When I was growing up my parents and I had, at times, incongruent notions of what constituted family fun. I preferred shopping, swimming in a pool, and if I was feeling particularly adventurous, a quick barefoot run down to the motel vending machine. My parents, on the other hand, liked activities that required sunscreen, bug spray, and bringing our own toilet paper. But on one particular family trip, our interests aligned. We went to Rush, a ghost town in north Arkansas. They were vacationing near the Buffalo National River and I was cruising the deserted streets of a potentially haunted ghost town. Everyone was happy.
It was springtime, and Rush was not what my ten-year-old mind had expected. There were no old-west tumbleweeds rolling down the streets of this former Ozark town. There were no real ghosts. Crows called across the valleys. The spring green trees swayed in the silent wind. The buildings stared back at us with empty windows and wooden walls. It was beautiful, and it was empty.
But the one thing that I remember most vividly about that springtime visit to Rush is the daffodils. The butter-hued flowers bloomed around the old homes and in the blank spaces where homes had once stood. Those yellow jonquils made a deep impression on me. Even as a kid I was struck with the passing of time, and how much things do and don’t change. The women and men who made Rush their home were long gone, but as I looked around at the empty remains of their community and the flowers they’d planted so long ago, the past felt somehow very present.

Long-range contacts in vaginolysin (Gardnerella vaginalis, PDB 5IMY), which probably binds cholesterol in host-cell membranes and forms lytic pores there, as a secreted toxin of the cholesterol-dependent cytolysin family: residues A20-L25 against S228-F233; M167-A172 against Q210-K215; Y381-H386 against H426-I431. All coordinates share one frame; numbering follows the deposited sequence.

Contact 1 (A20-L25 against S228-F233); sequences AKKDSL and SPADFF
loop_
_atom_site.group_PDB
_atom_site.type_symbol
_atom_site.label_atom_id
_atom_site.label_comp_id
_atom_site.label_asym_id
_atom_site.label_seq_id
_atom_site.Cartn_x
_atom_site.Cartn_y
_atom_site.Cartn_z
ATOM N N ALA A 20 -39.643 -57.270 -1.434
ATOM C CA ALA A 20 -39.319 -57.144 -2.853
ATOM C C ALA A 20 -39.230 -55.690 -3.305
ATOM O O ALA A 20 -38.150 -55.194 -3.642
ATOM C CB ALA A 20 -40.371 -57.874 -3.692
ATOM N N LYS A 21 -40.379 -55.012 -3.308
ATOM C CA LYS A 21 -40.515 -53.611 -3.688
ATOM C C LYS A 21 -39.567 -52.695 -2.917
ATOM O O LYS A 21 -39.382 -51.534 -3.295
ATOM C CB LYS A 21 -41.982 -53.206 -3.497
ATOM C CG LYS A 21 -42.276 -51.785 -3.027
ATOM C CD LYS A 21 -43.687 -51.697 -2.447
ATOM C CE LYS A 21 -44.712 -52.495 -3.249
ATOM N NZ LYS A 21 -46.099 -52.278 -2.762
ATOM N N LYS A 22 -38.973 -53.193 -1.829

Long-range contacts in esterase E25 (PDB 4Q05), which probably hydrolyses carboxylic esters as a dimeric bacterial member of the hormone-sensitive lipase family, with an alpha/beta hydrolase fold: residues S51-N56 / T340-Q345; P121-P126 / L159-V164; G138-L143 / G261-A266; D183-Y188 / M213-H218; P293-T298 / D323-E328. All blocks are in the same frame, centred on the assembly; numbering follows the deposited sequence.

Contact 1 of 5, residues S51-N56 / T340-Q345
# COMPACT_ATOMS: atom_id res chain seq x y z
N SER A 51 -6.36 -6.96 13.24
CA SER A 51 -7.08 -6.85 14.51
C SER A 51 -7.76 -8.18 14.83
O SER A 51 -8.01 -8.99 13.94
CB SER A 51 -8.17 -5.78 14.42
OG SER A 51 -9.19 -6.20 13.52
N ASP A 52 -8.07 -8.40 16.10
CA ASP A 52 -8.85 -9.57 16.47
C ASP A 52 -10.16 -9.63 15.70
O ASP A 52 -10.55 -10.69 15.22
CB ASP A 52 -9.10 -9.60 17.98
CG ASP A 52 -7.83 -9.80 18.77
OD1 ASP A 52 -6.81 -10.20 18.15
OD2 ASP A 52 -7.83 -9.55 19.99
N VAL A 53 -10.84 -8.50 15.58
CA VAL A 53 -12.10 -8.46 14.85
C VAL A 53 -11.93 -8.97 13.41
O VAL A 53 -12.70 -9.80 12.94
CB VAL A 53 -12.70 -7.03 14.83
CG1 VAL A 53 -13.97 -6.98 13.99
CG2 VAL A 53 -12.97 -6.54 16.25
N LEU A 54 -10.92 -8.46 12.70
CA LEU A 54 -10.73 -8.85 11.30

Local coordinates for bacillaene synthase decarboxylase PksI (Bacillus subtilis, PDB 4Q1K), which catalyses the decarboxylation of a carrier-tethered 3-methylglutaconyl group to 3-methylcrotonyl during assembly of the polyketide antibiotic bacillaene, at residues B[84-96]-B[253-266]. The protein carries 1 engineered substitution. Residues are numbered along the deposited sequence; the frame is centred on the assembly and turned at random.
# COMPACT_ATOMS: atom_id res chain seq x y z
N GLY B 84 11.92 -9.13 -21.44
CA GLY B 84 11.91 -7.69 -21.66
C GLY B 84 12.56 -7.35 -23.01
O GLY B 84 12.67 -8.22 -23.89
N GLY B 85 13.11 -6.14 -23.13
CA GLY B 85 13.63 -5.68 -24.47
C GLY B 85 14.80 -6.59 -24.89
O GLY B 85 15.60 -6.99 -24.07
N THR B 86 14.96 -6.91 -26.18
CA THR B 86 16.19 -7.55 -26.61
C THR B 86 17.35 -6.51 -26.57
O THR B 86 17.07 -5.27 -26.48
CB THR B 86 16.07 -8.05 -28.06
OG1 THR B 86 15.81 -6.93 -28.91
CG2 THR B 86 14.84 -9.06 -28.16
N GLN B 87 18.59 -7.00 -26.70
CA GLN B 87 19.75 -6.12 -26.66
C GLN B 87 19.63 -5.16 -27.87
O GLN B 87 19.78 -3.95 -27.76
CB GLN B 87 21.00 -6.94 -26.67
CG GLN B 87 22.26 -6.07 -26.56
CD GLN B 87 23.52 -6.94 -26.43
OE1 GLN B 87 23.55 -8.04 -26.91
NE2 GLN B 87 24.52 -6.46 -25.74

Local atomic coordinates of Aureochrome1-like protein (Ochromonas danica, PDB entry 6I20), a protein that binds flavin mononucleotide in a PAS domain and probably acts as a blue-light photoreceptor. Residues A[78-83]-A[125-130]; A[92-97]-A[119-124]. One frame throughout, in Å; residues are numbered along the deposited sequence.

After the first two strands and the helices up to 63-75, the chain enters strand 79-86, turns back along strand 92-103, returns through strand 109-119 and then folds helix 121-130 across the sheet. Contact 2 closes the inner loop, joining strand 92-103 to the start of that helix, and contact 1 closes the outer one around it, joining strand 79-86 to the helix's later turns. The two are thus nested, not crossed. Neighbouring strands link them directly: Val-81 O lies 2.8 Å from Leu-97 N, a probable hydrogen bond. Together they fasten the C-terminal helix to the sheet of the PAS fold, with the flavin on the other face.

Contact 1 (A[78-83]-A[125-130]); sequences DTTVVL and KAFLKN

Rush is a ghost town located inside the Buffalo National River Park, but at one time thousands of people made their homes there. It was a thriving mining community that began around 1880, mining zinc from mines with colorful names like Morning Star, Yellow Rose, Beulah, and Red Cloud. A 13,000-pound piece of zinc, allegedly the largest piece of zinc ever mined, was produced by the Morning Star mine in 1893 and shipped to the Chicago World Fair for an exhibition. The town continued to boom, with new residents building homes and pitching tents all around the area. Rush residents told of the prosperity, hustle and bustle, and constant noise from the mines that echoed through the hills.
The close of World War I sealed the fate of Rush as the zinc market withered away. Mines were closed. People left. The post office finally closed in the 1950s, and by 1972 Rush was completely deserted and declared a ghost town. But Rush continued to live on in her own way as part of the Buffalo National River Park. As part of the park system, she is federally protected. Signs tell of her history around the town, and visitors frequent the area. Hikers have a choice of three different hiking trails: The Monte Cristo Trail, The Morning Star Loop (this is the shortest, and stays mostly within Rush), and The Mine Trail (where hikers can see the closed-off mine entrances). Hikers are urged to view the buildings and structures from a distance for their own safety and to help preserve what remains of the town.
The daffodils in Rush still bloom every spring, just like I remembered. They continue to grow around the houses and stone walls. I find it fitting that daffodils, which are not only synonymous with spring but also symbolize rebirth and new beginnings, decorate the remnants of Rush. Because while the town and its residents are long gone, it’s been reborn as a place of remembrance. It’s been reborn as a place for Arkansans and tourists to hike, enjoy its beauty, and remember a city once very much alive.
Photos courtesy of Jon and Rebecca Mize.